Once attributed beneficiaries were divided into risk strata, the analytic approach decomposed the total payment difference by comparing clinician services based on 3 components: payment, service volume, and service mix. To facilitate the decomposition analysis, we created a standardized “market basket” of outpatient services derived from the BETOS Primary Care Service Categories (PCSCs). BETOS reduces thousands of individual procedure codes into meaningful groups such as E&M, imaging, tests, and procedures. We refined the original BETOS groups slightly (parsing out advanced imaging from the imaging category) to better examine utilization patterns. The resulting 15 PCSCs are standardized groups of similar services (Table, Supplemental Digital Content 2,, which lists PCSCs based on BETOS categories) that form the market-basket used for the decomposition analysis.

Dependent Variable

Total payment difference is the total expenditures for PCMD assigned beneficiaries minus the total expenditures for PCNP assigned beneficiaries. To capture expenditures we use Medicare allowed amounts that include Medicare payments, copays and deductibles for services in the BETOS PCSCs.

Independent Variables

Payment is the average dollar amount for all goods and services in any PCSC. For example, the unit payment for “Advanced Imaging” is the mean allowed amount for all bills with an Advanced Imaging code (eg, V8900–V8920 for magnetic resonance imaging). These calculations were conducted separately for PCNP and PCMD attributed beneficiaries, with the denominator represented by the number of beneficiaries in each risk stratum attributed to either PCNPs or PCMDs (Table 1).

Service Volume is the proportion of the count of unique claims for each service within the PCSCs to the number of beneficiaries in each risk stratum attributed to each clinician type (Table 1), calculated separately for PCNP and PCMD attributed beneficiaries.

Service mix is the difference in the intensity of the combination of services provided by PCNPs versus PCMDs. For example, one group of clinicians may use more expensive treatments (eg, cardiac stress-test versus cardiac stress-test with cardiology interpretation) than another.


We began with a descriptive analysis of the service mix of PCNP and PCMD attributed beneficiaries. In a parallel study, we established a statistically significant cost difference after controlling for patient, area and provider characteristics.31 That study used a method, pioneered by Oaxaca and Blinder,35,36 to decompose wage gaps, but has been applied to other health care-related topics such as racial disparities37,38 and income inequality in health status39 to understand the drivers of disparity. To avoid repeating the elaborate Oaxaca model, we used t tests to ensure statistically significant cost differences between PCNPs and PCMDs, in the overall population and within the 3 risk strata.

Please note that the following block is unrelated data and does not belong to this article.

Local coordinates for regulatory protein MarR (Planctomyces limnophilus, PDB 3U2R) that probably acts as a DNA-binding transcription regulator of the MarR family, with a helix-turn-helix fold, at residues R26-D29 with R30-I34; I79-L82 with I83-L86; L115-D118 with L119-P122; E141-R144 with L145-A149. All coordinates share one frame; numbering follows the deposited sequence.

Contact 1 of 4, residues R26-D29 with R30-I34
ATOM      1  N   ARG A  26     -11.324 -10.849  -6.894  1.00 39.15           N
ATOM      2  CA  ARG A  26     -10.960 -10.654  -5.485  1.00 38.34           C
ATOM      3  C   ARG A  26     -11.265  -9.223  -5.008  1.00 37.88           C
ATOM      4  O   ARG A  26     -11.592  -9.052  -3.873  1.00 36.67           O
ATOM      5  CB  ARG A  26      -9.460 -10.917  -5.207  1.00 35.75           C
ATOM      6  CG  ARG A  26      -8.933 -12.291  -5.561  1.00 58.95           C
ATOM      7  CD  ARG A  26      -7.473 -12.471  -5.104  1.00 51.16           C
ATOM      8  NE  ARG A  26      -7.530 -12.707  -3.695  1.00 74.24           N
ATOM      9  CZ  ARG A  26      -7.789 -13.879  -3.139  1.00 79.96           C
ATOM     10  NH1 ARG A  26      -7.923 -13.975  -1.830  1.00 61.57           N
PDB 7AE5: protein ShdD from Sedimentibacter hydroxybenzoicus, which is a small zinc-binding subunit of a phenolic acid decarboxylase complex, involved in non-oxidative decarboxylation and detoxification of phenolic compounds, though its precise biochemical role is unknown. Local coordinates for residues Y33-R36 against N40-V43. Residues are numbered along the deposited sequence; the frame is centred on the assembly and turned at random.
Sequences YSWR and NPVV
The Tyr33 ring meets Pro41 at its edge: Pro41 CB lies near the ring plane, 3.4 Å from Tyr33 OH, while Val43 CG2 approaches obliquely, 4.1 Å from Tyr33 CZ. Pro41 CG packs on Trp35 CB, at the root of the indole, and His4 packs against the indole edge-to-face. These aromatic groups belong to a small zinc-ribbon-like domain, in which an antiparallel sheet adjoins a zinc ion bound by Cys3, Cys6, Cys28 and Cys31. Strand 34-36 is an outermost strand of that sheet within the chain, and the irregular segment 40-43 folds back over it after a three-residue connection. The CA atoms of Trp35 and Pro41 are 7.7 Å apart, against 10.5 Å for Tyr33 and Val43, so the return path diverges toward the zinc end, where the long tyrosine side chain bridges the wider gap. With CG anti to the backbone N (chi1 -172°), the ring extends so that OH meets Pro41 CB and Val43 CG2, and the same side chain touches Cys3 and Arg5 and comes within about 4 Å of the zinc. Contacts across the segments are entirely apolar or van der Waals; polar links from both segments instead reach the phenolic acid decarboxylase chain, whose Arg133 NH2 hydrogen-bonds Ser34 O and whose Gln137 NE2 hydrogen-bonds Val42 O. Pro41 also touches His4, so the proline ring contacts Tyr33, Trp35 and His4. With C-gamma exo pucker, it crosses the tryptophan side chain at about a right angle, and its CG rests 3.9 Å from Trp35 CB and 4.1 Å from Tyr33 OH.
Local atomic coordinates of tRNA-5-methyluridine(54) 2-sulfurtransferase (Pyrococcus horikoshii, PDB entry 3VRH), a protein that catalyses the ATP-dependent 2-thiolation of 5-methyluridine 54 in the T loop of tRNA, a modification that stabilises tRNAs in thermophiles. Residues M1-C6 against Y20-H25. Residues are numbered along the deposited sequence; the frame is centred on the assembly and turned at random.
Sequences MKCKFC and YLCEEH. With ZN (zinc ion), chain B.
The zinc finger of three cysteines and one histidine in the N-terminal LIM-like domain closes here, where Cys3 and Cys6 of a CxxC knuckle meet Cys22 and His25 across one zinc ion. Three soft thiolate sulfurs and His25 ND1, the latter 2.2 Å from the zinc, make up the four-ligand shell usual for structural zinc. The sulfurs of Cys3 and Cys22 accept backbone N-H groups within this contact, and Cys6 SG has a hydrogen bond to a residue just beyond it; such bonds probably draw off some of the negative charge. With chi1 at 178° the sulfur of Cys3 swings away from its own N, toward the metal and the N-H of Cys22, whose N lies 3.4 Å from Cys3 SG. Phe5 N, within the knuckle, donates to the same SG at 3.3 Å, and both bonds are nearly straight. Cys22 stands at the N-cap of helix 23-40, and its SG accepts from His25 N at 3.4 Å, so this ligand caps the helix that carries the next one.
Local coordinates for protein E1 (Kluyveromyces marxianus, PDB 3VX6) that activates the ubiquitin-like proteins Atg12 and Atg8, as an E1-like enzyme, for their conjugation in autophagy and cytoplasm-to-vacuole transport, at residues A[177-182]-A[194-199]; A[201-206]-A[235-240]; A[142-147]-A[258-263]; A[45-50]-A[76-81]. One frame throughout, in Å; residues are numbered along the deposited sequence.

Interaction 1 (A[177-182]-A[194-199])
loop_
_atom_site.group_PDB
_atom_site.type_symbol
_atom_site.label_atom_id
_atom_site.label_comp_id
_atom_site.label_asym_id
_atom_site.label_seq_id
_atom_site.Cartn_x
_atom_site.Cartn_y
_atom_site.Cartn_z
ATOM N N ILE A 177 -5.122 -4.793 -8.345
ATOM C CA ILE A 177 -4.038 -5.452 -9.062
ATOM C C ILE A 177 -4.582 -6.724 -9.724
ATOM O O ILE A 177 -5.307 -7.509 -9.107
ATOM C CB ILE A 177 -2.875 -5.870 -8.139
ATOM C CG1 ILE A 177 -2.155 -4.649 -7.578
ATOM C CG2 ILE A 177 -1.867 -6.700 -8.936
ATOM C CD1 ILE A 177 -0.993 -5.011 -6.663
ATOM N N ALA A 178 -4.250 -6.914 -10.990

The statistically significant differences were then decomposed using the number of services and the mean payment for PCNP and PCMD attributed beneficiaries, respectively (ie, number of PCNP services×PCNP payment rate for the service in the BETOS PCSCs). These terms were rearranged to split out the 3 primary components: payment, service volume, and service mix (see Text, Supplemental Digital Content 3, for technical details). For example, the unit cost difference between PCNP and PCMD attributed beneficiaries was multiplied by the mid-point service utilization counts to determine an estimate of the “contribution” of the payment to the overall difference. Similar mathematical approaches estimated the contribution of volume and service mix to the overall difference. This, in turn, helped determine which factors within each of the PCSCs are driving the cost difference between the 2 types of clinicians groups. The result of this decomposition is a series of positive and negative contributions to the total payment difference for each PCSC category, across each risk strata.


Data on the mix of services and allowed Medicare payment used by PCNP and PCMD attributed beneficiaries in each of the 15 PCSCs is presented in Table 1. Overall, PCMD beneficiaries appear to use more office visits (9.00 office visits per PCMD beneficiary annually vs. 5.75 office visits per PCNP beneficiary annually) and lab tests (2.18 vs. 1.32) than PCNP attributed beneficiaries. The most common service in both groups is ordinary lab tests followed by hospital and office-based E&M visits and standard imaging. The mean payment is relatively similar for lab tests ($22 for PCNP attributed beneficiaries and $24 for PCMD attributed beneficiaries) and office visits ($57 for PCNP attributed beneficiaries and $62 for PCMD attributed beneficiaries), but somewhat higher for PCMD attributed beneficiaries in the category of hospital-based E&M visits ($118 for PCMD attributed beneficiaries and $93 for PCNP attributed beneficiaries), which includes services such as initial hospital E&M visit or a hospital critical care visit.